Carissa Sutter, 126
“I was 14 when I was murdered on December 6, 1973… It was still back when people believed things like that didn’t happen.” The Lovely Bones begins with an important revelation: The main character is going to die. The murdered girl, Susie Salmon, is not involved with the other characters in the novel as a living person. She narrates her perspective of her friends and family as they deal with her mysterious disappearance from her place in heaven.
Heaven, in author Alice Sebold’s story, is a place where people are “given…our simplest dreams.” The people that she interacts with in heaven are those who happen to have dreams similar enough to be able to exist in the same environment. Honestly, the descriptions of heaven feel like what a fourteen year old might expect it to be. It isn’t clear whether this is because the character understands heaven from a child’s mind or if it’s because the author wants to think that heaven is actually a place where all of your dreams are made real.
The narrative as it relates to her experiences in heaven are not the main story. The focus is on the home that this poor, murdered child has left behind. Susie has the ability to watch anyone in the world she wants to watch, but instead she watches her parents as their marriage falls apart, and her siblings as they cope with their shattered lives. She also watches the man who killed her, cut her into pieces, and buried her parts in a sinkhole, as he lives his life. She knows things about his past that even he has forgotten, presumably because she’s dead and can know anything she wants. For example, we get to know that the heel of the shoe that he likes to look at was from a girl he almost killed in New Jersey and that her name was Claire. Being allowed to know things about the killer’s past that even he has forgotten can be strangely thrilling – except that like Susie, we can do nothing with this information.
This story has a weird combination of horror, innocence, naive voyeurism and romance. Because of Susie’s position as an angel watching from above, we are privy to multiple stories at the same time. But through her eyes. But through her eyes as a person who doesn’t seem to have an emotional attachment to her own brutal rape and murder. At some points this is relevant as a distracting personality “quip;” for example when her sister has her first kiss only a couple of weeks after the murder, Susie reacts like a normal teenager: excited to get to spy on her sister having a romantic moment with a crush. There is also a weird moment towards the end of the book when she has a chance to have a real influence on the world, but instead of trying to get her killer arrested ….she has sex with a guy she kissed before she died. Because what any victim of an unsolved rape/homicide wants while temporarily possessing a living body is to experience sex in a positive way.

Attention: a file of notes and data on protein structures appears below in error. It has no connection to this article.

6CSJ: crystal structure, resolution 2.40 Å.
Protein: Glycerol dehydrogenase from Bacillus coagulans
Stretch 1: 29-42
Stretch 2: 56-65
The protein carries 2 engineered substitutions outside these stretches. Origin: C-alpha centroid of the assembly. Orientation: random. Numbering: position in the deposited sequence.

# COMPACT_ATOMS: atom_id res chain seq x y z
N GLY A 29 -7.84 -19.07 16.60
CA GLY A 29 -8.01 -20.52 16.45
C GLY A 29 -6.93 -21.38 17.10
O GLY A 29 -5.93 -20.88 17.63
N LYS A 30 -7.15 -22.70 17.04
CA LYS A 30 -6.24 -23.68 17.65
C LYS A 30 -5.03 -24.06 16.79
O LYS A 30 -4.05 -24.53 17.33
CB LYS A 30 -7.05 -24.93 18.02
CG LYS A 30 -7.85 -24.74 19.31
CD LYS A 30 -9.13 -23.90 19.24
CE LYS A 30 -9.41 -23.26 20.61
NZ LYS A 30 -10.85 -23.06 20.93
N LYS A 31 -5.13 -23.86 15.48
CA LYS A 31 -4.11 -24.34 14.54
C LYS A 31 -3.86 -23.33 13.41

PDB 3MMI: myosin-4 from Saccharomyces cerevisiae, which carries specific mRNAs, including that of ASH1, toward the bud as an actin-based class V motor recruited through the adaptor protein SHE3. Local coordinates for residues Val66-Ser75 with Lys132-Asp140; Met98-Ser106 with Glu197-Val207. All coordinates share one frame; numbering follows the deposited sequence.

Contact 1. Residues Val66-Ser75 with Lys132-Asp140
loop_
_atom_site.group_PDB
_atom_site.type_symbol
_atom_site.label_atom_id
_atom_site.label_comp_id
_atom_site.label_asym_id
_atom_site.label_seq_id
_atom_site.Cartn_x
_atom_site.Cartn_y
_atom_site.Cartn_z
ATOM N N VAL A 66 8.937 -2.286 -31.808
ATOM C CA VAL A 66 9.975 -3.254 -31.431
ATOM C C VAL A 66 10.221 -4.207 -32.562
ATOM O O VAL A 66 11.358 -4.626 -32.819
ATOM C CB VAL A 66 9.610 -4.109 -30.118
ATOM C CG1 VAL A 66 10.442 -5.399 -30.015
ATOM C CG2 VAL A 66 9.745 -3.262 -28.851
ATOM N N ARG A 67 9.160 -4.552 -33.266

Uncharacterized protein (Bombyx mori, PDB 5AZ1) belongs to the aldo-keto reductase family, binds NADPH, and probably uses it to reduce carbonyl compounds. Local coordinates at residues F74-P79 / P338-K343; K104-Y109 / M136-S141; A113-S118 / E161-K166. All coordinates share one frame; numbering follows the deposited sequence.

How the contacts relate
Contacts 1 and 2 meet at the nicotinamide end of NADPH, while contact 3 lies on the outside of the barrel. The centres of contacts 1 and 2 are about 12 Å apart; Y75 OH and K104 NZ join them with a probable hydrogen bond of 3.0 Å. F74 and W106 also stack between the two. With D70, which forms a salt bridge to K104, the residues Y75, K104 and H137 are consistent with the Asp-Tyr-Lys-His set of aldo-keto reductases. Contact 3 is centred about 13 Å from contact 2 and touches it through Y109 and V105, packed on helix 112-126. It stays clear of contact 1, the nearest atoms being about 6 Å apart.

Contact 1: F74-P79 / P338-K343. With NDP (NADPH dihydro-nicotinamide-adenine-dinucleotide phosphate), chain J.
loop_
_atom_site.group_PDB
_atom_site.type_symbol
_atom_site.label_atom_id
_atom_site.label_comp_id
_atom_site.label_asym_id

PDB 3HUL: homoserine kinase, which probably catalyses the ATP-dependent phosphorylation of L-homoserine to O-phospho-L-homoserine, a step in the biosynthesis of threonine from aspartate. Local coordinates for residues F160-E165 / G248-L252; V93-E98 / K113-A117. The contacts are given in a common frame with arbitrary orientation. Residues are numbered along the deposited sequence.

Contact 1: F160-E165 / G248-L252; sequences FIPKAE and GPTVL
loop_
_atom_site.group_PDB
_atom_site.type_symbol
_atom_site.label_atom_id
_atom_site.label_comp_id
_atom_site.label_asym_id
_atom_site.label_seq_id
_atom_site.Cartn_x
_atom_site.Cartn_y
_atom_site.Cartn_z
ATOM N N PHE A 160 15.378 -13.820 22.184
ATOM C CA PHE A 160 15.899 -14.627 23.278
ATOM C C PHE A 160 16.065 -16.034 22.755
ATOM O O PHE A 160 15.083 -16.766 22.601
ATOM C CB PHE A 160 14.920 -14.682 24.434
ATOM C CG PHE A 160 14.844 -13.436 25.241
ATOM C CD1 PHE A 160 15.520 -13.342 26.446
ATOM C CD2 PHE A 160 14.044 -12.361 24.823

When The Lovely Bones sat on the best sellers list (in the US) for more than five months, many critics compared it to Harper Lee’s To Kill a Mockingbird. The only reason that could support that claim is the simple style that this author has managed to capture. There is nothing flowery about the writing, but there is a depth to it. With her character descriptions, there are large gaping holes. Not bad holes, mysterious ones. The kind of gaps that exist in real life with acquaintances or complicated friends. Those unknown parts of a person’s character that make some of their actions a surprise. The kind of gaps that Lee’s characters had. The difference is, Lee’s characters had highly relevant commentary on the world around them and the problems that they found. Sebold’s characters, though elegantly described, exist as most people exist: stumbling through the world from one experience to the next, reactively. They survive and are sometimes blinded to the mistakes of people around them because they are distracted by their own suffering.
That is not a bad thing, it is an accurate description of how most people deal with loss. There is something familiar and sadly comforting about watching the Salmon family as its members deal with the event and each other. To watch their inner struggles become the unspoken conversation as they interact. Then Susie’s perspective of their lives is reminiscent of any fleeting thought after a loved one dies: “What would _______think about that?”
In some ways, this book doesn’t provide closure. It isn’t a book with a direct line of point A to point B with a firm point C door-slam. It provides the satisfaction of not having to wait ten years to feel the ten years of acceptance. There are some really weird aspects to the way this book plays out and presents its story, but somehow it works. It is a haunting and original portrayal of a heinous crime and the aftermath.
Alice Sebold is an internationally celebrated author who has written three books focused primarily on women who have had violent experiences.
Sebold’s first book, Lucky, was published in 1999. The memoir describes her own experiences of being raped and how it changed her life.
In an interview with Publishers Weekly in 2002, Sebold said, “I was motivated to write about violence because I believe it’s not unusual. I see it as just a part of life, and I think we get in trouble when we separate people who’ve experienced it from those who haven’t. Though it’s a horrible experience, it’s not as if violence hasn’t affected many of us.”
The Almost Moon, Sebold’s second novel after The Lovely Bones, starts with the statement: “When all is said and done, killing my mother came easily.”
Categories: Book Reviews